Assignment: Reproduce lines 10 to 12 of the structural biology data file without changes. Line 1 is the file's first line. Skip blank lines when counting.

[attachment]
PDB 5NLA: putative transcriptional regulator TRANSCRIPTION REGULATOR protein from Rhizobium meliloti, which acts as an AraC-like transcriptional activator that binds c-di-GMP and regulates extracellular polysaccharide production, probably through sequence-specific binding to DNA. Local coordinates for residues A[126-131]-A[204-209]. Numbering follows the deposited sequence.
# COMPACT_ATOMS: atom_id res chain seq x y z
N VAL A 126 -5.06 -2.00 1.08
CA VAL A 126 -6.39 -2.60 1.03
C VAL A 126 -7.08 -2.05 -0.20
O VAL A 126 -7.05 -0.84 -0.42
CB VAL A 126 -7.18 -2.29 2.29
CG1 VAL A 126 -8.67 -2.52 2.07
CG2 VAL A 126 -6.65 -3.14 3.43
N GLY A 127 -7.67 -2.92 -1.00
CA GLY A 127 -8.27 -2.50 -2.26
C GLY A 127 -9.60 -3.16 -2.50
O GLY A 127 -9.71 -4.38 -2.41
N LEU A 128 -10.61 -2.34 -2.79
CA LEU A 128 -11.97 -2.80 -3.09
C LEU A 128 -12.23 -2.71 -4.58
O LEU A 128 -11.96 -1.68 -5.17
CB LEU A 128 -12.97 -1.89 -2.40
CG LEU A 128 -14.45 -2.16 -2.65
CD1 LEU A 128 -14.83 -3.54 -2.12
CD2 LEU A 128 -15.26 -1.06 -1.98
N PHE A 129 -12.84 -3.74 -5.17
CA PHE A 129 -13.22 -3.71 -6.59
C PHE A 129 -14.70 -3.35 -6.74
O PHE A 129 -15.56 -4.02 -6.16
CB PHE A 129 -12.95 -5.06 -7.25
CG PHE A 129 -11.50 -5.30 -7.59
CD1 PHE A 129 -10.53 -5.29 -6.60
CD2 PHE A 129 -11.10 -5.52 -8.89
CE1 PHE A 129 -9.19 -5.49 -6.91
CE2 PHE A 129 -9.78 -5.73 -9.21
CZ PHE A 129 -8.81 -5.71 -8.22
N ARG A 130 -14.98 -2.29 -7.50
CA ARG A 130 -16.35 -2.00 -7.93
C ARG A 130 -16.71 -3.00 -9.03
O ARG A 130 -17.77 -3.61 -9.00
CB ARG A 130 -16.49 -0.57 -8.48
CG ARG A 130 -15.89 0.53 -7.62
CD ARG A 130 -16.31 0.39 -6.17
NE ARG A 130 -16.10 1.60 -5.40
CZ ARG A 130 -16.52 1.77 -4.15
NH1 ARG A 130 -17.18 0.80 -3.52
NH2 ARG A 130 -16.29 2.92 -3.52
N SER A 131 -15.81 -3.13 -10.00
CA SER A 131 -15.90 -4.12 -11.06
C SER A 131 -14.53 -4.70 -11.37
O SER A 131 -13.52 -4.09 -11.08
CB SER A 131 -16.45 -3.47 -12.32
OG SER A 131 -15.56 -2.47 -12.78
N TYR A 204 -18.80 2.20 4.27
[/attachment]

N GLY A 127 -7.67 -2.92 -1.00
CA GLY A 127 -8.27 -2.50 -2.26
C GLY A 127 -9.60 -3.16 -2.50